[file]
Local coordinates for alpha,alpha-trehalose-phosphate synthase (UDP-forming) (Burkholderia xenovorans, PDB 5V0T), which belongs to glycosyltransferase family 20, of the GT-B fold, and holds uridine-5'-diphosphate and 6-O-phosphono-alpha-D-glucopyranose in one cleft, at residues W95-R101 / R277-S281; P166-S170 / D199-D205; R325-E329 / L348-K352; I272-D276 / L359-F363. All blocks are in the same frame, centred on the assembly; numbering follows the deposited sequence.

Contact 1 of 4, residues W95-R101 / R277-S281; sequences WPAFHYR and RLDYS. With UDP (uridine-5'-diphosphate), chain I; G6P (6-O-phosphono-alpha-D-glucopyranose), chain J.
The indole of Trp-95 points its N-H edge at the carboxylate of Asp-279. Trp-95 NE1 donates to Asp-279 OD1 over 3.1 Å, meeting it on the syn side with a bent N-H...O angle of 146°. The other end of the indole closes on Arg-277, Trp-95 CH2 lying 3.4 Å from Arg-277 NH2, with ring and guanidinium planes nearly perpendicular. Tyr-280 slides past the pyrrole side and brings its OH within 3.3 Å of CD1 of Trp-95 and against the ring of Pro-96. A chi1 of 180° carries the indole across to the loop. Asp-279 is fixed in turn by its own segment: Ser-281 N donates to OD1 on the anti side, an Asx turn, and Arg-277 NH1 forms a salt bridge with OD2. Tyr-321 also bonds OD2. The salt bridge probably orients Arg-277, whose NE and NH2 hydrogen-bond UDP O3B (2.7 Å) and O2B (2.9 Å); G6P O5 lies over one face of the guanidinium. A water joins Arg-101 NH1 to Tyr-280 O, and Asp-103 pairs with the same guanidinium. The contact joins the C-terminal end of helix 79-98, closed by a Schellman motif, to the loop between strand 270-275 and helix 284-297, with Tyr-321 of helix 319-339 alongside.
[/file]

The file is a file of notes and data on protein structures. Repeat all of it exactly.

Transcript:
Local coordinates for alpha,alpha-trehalose-phosphate synthase (UDP-forming) (Burkholderia xenovorans, PDB 5V0T), which belongs to glycosyltransferase family 20, of the GT-B fold, and holds uridine-5'-diphosphate and 6-O-phosphono-alpha-D-glucopyranose in one cleft, at residues W95-R101 / R277-S281; P166-S170 / D199-D205; R325-E329 / L348-K352; I272-D276 / L359-F363. All blocks are in the same frame, centred on the assembly; numbering follows the deposited sequence.

Contact 1 of 4, residues W95-R101 / R277-S281; sequences WPAFHYR and RLDYS. With UDP (uridine-5'-diphosphate), chain I; G6P (6-O-phosphono-alpha-D-glucopyranose), chain J.
The indole of Trp-95 points its N-H edge at the carboxylate of Asp-279. Trp-95 NE1 donates to Asp-279 OD1 over 3.1 Å, meeting it on the syn side with a bent N-H...O angle of 146°. The other end of the indole closes on Arg-277, Trp-95 CH2 lying 3.4 Å from Arg-277 NH2, with ring and guanidinium planes nearly perpendicular. Tyr-280 slides past the pyrrole side and brings its OH within 3.3 Å of CD1 of Trp-95 and against the ring of Pro-96. A chi1 of 180° carries the indole across to the loop. Asp-279 is fixed in turn by its own segment: Ser-281 N donates to OD1 on the anti side, an Asx turn, and Arg-277 NH1 forms a salt bridge with OD2. Tyr-321 also bonds OD2. The salt bridge probably orients Arg-277, whose NE and NH2 hydrogen-bond UDP O3B (2.7 Å) and O2B (2.9 Å); G6P O5 lies over one face of the guanidinium. A water joins Arg-101 NH1 to Tyr-280 O, and Asp-103 pairs with the same guanidinium. The contact joins the C-terminal end of helix 79-98, closed by a Schellman motif, to the loop between strand 270-275 and helix 284-297, with Tyr-321 of helix 319-339 alongside.